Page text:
Matsumoto T, Mizuno K, Muratsu H, Tsumura N, Fukase N, Kubo S, et al. Influence of intraoperative joint gap on post-operative flexion angle in osteoarthritis patients undergoing posterior stabilized total knee arthroplasty. Knee Surg Sports Traumatol Arthrosc. 2007;15(8):1013–8.

    Article  Google Scholar 

  11. 11.

    Watanabe T, Muneta T, Sekiya I, Banks SA. Intraoperative joint gaps affect postoperative range of motion in TKAs with posterior-stabilized prostheses. Clin Orthop Relat Res. 2013;471(4):1326–33.

    Article  Google Scholar 

  12. 12.

    Ismailidis P, Kuster MS, Jost B, Giesinger K, Behrend H. Clinical outcome of increased flexion gap after total knee arthroplasty. Can controlled gap imbalance improve knee flexion. Knee Surg Sports Traumatol Arthrosc. 2017;25(6):1705–11.

    CAS  Article  Google Scholar 

  13. 13.

    Kadoya Y, Kobayashi A, Komatsu T, Nakagawa S, Yamano Y. Effects of posterior cruciate ligament resection on the tibiofemoral joint gap. Clin Orthop Relat Res. 2001;391:210–7.

    Article  Google Scholar 

  14. 14.

    Oka S, Matsumoto T, Muratsu H, Kubo S, Matsushita T, Ishida K, et al. The influence of the tibial slope on intra-operative soft tissue balance in cruciate-retaining and posterior-stabilized total knee arthroplasty. Knee Surg Sports Traumatol Arthrosc. 2014;22(8):1812–8.

    Article  Google Scholar 

  15. 15.

    Okazaki K, Tashiro Y, Mizu-uchi H, Hamai S, Doi T, Iwamoto Y, et al. Influence of the posterior tibial slope on the flexion gap in total knee arthroplasty. Knee. 2014;21(4):806–9.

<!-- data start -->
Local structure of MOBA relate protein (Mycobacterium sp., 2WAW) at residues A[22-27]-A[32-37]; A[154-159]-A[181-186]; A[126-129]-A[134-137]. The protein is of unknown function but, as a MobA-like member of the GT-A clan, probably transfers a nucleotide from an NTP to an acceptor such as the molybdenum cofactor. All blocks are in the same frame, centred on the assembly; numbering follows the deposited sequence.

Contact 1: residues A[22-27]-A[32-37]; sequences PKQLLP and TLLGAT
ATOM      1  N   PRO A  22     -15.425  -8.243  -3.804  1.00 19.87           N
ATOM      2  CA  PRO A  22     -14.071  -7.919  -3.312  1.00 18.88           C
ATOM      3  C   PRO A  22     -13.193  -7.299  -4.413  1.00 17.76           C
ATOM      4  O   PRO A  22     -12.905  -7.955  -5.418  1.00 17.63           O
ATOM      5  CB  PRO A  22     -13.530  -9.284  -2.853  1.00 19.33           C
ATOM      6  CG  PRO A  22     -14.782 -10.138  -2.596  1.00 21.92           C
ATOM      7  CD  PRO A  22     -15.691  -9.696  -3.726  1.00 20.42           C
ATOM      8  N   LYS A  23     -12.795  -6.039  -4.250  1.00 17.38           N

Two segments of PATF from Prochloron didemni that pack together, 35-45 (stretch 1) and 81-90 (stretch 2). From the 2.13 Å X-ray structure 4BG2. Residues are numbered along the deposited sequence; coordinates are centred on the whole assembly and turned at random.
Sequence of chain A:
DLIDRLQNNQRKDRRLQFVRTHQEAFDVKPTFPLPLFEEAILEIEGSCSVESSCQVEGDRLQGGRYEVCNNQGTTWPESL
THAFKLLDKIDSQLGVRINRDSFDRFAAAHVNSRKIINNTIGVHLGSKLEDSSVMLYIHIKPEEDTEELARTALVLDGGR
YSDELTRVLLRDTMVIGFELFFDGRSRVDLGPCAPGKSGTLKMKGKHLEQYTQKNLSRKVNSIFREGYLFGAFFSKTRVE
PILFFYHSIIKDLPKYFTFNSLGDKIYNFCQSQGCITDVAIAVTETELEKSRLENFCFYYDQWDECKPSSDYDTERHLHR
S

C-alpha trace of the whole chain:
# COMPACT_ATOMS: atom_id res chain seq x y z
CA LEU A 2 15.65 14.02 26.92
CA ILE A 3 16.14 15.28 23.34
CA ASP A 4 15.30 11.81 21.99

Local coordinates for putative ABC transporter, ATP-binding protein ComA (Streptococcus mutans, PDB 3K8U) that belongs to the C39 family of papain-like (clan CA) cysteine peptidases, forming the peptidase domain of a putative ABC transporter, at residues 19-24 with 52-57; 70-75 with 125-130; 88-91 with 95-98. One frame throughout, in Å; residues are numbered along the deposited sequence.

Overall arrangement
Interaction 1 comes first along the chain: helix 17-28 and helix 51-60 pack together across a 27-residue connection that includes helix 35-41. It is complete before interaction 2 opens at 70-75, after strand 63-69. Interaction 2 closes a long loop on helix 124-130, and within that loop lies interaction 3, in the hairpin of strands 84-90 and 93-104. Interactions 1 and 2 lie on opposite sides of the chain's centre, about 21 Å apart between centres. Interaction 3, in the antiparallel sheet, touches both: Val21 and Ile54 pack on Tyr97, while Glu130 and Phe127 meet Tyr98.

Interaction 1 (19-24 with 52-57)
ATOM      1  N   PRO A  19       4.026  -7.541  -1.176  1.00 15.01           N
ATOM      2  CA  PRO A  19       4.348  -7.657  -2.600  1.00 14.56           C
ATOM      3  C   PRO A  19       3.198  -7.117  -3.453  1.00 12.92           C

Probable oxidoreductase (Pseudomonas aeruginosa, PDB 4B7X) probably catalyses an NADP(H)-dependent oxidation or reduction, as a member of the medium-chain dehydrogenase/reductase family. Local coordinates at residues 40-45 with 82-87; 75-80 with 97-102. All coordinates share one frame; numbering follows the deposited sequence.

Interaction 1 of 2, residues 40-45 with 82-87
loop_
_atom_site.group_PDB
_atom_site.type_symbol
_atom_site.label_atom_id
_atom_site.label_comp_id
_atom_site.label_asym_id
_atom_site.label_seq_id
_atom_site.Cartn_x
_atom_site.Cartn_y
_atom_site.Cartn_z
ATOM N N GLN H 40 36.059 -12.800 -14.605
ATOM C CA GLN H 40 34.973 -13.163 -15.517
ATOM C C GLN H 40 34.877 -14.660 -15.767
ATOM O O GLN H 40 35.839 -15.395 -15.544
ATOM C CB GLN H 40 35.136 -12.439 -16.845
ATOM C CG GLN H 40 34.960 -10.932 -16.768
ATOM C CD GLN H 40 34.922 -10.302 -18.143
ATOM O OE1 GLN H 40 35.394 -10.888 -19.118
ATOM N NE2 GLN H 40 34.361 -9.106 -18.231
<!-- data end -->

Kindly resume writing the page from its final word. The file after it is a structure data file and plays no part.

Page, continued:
Article  Google Scholar 

  16. 16.

    Nishizawa Y, Matsumoto T, Kubo S, Muratsu H, Matsushita T, Oka S, et al. The influence of patella height on soft tissue balance in cruciate retaining and posterior-stabilized total knee arthroplasty. Int Orthop. 2013;37(3):421–5.

    Article  Google Scholar 

  17. 17.

    Hananouchi T, Yamamoto K, Ando W, Fudo K, Ohzono K. The intraoperative gap difference (flexion gap minus extension gap) is altered by insertion of the trial femoral component. Knee. 2012;19(5):601–5.

    Article  Google Scholar 

  18. 18.

    Hayashi S, Murakami Y, Inoue H, Nobutou H, Nishida K, Mochizuki Y. Gap measurement in posterior-stabilized total knee arthroplasty with or without a trial femoral component. Arch Orthop Trauma Surg. 2014;134(6):861–5.

    Article  Google Scholar 

  19. 19.

    Sugama R, Kadoya Y, Kobayashi A, Takaoka K. Preparation of the flexion gap affects the extension gap in Total knee Arthroplasty. J Arthroplasty. 2005;20(5):602–7.

    Article  Google Scholar 

  20. 20.

    Seo SS, Kim CW, Seo JH, Kim DH, Kim OG, Lee CR. Effects of resection of posterior condyles of femur on extension gap of knee joint in total knee arthroplasty. J Arthroplasty. 2017;32(6):1819–23.

    Article  Google Scholar 

  21. 21.

    Muratsu H, Matsumoto T, Kubo S, Maruo A, Miya H, Kurosaka M, et al. Femoral component placement changes soft tissue balance in posteriorstabilized total knee arthroplasty. Clin Biomech (Bristol, Avon). 2010;25(9):926–30.